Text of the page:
I left my valentine at home by himself for a weekend last month, while I made a quick trip to Cedar Rapids to keynote the Linn County Winter Garden Symposium. Knowing better than to return home empty-handed on February 14th, I had the perfect opportunity to pick up a gift at the new Cedar Ridge Vineyards tasting room near Swisher. After I did my turn at the symposium microphone, my adventurous Aunt Joanne and I headed out late Saturday afternoon to visit Iowa’s only winery that also is a distillery.
My intention was to choose a bottle of wine for my honey, but when I noticed that Cedar Ridge had its own port, I had to sample that as well. In the last few years, my husband has developed the habit of ordering a glass of port or sherry when we dine out. Since I rarely have an inclination for dessert–especially the huge plates that so many restaurants serve now–I have taken to ordering a glass as well. That satisfies a hankering for a bit of sweetness at the end of the meal, but doesn’t make me miserably full. So although I tasted several wines that I enjoyed, I had to give the port a go.
A quick and dirty tutorial on port: The original Port is a fortified red wine made in Portugal. Fermentation is stopped before all the grape sugars are converted to alcohol, and then brandy is added to fortify, or boost, the alcohol content. The fortified wine is then aged in barrels to become a sweet, intensely flavorful wine that is perfect for sipping as digestif at the end of the meal or any time you want to warm your bones a bit. Even though port is higher in alcohol than table wine, it seems less ‘hot’ because this style of winemaking creates a smooth, rich feel in your mouth with a lovely lingering memory in your throat. Port is made for sipping–you wouldn’t pour a full glass of it as you would table wine. That’s what makes it the perfect finish to a meal.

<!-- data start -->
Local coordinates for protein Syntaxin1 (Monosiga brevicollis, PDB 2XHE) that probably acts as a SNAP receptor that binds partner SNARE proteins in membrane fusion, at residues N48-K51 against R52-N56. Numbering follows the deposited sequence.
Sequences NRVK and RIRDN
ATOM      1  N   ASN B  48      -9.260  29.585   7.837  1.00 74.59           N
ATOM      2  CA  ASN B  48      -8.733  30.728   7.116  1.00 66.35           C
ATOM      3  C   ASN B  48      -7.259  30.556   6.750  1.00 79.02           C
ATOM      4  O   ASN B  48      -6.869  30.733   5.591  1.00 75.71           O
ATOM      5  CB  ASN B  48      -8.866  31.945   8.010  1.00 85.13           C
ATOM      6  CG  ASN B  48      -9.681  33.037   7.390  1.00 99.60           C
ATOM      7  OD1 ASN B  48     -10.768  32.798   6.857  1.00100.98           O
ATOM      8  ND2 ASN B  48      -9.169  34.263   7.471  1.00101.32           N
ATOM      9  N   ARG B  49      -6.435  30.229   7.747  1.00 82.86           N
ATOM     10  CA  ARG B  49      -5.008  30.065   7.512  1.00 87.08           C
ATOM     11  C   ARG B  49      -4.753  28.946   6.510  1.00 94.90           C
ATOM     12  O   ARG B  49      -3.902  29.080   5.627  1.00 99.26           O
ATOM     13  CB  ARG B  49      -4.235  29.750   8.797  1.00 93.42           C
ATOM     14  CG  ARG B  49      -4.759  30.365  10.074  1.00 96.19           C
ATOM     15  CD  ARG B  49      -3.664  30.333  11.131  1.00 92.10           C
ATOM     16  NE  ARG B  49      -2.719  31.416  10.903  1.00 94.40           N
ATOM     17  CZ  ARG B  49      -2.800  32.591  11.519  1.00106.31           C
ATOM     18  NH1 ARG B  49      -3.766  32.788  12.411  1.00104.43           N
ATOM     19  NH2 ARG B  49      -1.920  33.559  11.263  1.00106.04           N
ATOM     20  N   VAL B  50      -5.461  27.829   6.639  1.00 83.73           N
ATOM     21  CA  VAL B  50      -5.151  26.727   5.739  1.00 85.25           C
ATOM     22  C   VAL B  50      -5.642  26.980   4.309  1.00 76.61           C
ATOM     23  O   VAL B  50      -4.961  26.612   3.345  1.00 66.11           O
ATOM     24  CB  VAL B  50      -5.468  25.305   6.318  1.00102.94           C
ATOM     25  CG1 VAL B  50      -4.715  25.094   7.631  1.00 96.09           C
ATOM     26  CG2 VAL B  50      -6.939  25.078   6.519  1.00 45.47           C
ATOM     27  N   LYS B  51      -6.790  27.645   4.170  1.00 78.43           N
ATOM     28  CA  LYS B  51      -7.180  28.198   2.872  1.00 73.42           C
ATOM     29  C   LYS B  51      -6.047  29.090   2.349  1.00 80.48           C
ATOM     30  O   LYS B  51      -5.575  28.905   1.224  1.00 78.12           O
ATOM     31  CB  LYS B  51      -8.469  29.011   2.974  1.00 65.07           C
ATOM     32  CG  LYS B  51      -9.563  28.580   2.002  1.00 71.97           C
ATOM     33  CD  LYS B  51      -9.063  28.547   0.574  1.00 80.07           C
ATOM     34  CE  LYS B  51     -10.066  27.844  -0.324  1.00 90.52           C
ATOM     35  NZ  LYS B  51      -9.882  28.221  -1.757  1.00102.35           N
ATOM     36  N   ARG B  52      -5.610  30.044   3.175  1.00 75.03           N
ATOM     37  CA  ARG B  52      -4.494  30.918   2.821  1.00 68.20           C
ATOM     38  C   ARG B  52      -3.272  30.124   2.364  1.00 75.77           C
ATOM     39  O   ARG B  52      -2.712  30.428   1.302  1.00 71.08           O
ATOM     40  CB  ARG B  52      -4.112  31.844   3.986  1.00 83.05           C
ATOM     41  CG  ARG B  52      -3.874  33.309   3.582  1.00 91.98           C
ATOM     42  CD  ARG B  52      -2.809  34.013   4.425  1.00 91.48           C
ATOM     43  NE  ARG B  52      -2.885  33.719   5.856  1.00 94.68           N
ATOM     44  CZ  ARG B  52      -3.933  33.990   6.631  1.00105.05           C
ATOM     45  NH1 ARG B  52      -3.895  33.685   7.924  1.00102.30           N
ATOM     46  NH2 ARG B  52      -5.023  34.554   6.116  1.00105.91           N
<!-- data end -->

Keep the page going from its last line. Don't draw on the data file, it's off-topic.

Cedar Ridge Lot #6 Port is made from Frontenac grapes grown at the winery, and it is fortified by brandy that is also produced there. If you’re already a port fan, you might say that Lot #6 is similar to ruby port you may have had, in that it retains much of the intense color of the red Frontenac grapes it’s made from, as well as a lot of the black currant/cherry flavor in the original wine. If you compare this port to a glass of Frontenac wine, you can see how aging and oxidation affect wine color; the deep red wine takes on an orange or golden cast. The finish of Lot #6 is short for a port, but I don’t think of that as a flaw because of the nice fragrance up front and the pleasantly smooth, richly fruity sip overall. Kolin Brighton, the winemaker and distiller at Cedar Ridge, told me that there are only a few bottles of Lot #6 left at the winery, but that Lot #7 will be released in a few weeks.
Before I left Cedar Ridge, I also sampled the not-quite-ready-yet Iowa Corn Bourbon Whiskey that Cedar Ridge will release later this year. I’m keeping my eye on that one–the taste I got on this trip was enough for me to put the July 1 release date on my calendar. I’ll not leave my honey behind for that trip.
Travel note: Consider having lunch or dinner at the Kava House in Swisher, especially if you’re available for the dinner special on a Saturday night. I cannot tell you how much it pleases me to find an independent restaurant in small-town-Iowa that is really good, charming, and deservedly busy. I wish there were more of these and fewer Subways.